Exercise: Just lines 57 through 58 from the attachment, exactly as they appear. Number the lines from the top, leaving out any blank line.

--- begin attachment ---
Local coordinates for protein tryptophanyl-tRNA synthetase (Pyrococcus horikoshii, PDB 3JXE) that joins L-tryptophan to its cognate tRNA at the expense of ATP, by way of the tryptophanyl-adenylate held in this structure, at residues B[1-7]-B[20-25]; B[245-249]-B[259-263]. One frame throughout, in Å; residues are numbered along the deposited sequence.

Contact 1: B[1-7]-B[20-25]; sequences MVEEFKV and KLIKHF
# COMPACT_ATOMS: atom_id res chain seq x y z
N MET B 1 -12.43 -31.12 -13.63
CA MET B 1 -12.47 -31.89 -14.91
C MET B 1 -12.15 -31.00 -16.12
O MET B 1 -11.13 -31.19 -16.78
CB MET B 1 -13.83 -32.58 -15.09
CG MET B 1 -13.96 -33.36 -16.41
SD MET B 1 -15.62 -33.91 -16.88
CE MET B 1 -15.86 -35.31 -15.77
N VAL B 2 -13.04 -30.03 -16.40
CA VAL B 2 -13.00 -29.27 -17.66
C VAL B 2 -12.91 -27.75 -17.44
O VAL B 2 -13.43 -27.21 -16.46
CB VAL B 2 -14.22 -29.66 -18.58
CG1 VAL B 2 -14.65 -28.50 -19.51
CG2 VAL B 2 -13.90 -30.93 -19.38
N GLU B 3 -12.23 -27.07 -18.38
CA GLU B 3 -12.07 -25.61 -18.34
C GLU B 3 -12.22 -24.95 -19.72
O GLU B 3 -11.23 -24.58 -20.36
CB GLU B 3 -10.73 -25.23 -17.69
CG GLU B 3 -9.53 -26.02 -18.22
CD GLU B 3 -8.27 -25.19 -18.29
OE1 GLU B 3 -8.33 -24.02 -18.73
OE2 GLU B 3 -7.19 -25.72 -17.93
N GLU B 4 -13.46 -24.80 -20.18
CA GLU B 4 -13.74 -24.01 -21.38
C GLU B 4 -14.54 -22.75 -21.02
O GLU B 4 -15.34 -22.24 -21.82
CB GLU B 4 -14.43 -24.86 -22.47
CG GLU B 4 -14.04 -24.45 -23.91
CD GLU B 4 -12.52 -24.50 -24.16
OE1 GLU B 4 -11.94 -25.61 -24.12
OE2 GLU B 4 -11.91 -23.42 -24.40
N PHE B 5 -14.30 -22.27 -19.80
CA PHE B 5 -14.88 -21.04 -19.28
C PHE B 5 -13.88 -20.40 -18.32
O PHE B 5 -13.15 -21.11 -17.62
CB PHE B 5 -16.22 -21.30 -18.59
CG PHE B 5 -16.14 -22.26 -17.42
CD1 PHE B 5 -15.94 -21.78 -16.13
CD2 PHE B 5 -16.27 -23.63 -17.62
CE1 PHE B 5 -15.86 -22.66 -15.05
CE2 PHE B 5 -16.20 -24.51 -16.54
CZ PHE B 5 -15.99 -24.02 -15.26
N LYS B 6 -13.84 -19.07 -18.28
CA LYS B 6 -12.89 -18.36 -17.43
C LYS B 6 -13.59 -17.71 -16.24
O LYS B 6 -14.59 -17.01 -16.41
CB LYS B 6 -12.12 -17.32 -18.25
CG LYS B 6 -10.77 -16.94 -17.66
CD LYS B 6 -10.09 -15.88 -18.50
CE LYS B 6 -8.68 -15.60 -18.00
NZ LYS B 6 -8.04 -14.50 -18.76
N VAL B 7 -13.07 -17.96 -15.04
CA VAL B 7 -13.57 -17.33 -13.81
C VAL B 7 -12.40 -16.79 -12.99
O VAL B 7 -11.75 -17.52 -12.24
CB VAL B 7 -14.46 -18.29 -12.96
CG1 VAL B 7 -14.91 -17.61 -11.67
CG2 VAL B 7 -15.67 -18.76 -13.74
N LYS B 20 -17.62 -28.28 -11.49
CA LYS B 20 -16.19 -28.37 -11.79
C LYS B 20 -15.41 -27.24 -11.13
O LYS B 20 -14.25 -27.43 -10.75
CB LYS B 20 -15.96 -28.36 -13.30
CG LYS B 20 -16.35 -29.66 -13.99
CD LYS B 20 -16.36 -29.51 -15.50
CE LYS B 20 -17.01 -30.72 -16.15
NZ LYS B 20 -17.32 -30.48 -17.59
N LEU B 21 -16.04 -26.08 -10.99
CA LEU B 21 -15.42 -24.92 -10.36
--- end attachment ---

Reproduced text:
N VAL B 7 -13.07 -17.96 -15.04
CA VAL B 7 -13.57 -17.33 -13.81